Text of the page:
Nobody saw me as an investor. How could I be? I was a serial entrepreneur.
Or rather I was a programmer turned business consultant turned tech geek turned PowerPoint weenie turned CEO. And at each stage people wanted me in a box that I felt compelled to break.
Enter GRP (now Upfront).
Luckily I had worked with Yves & Steven for 8 years. They said, “we’ve seen you in action across 2 companies and could really use somebody with your skills at our fund.”
Me, “As long as it’s as a General Partner - I’m in.”
And the next day I was an evil VC. Not kidding.
If I spoke at events about the dangers of raising too much money or setting your price to high it was no longer as the entrepreneur who had made both mistakes it was as the self-interested, only-saying-it-because-I’m-a-VC guy.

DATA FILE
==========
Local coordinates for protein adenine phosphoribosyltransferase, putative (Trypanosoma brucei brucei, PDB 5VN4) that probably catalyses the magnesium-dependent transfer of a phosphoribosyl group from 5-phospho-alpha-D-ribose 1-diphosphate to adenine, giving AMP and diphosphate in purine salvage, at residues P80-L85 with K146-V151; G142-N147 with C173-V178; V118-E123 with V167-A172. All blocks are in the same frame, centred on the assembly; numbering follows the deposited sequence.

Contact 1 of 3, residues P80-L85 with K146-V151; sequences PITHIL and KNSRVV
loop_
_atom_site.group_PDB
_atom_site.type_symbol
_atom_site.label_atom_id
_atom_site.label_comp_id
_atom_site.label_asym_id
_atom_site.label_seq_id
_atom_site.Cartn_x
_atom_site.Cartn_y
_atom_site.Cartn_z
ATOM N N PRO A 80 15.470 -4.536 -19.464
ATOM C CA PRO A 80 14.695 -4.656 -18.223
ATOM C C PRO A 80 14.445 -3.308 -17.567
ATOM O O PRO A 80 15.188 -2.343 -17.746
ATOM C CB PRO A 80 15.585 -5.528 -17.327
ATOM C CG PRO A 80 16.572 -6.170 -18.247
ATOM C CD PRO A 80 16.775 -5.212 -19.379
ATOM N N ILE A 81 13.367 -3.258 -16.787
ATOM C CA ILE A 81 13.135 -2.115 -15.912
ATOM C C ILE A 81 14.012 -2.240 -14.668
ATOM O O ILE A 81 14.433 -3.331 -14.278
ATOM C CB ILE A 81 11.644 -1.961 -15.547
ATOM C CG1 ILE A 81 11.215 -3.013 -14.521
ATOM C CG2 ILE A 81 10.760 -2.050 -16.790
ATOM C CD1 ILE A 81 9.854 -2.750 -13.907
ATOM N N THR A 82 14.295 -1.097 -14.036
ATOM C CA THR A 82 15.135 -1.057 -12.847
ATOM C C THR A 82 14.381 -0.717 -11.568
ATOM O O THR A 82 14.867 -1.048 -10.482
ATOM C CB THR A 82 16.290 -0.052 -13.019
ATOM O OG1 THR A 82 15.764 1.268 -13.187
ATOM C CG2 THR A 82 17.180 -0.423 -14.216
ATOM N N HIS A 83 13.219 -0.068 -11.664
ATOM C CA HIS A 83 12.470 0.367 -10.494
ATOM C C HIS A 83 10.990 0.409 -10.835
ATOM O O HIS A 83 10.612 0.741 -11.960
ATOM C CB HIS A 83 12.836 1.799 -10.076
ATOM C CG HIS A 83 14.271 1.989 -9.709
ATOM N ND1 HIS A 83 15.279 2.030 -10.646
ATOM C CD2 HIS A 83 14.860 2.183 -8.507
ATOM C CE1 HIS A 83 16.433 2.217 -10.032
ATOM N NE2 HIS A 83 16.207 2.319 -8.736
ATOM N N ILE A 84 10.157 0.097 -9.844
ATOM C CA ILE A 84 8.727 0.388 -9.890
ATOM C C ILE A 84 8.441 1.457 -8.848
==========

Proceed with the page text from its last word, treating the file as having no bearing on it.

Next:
You really can’t win.
When I decided to start blogging again (I had done so as an entrepreneur) I thought about how to brand myself.
I was a guy who had built two SaaS companies and had sold to and worked for Salesforce.com. I could become the SaaS guy.
I was a Yank but had lived abroad for 11 years in 6 countries and was now a dual citizen. I could be International guy. But the travel would be grueling.
I was based in LA and thought there was an interesting angle there--I could be SoCal guy. Except that I don’t surf.
I thought about all of my experiences in raising money and working with VCs and I thought the think I wanted the most was operational experience and that was what seemed to be most missing in the VCs I had met over the years.
And as a VC I clearly had had the chance to see things more broadly than simply being an entrepreneur. I had a ringside seat to how investors thought, spoke and acted.
It was how I came up with "BothSidesoftheTable" to emphasize how I wanted to be perceived.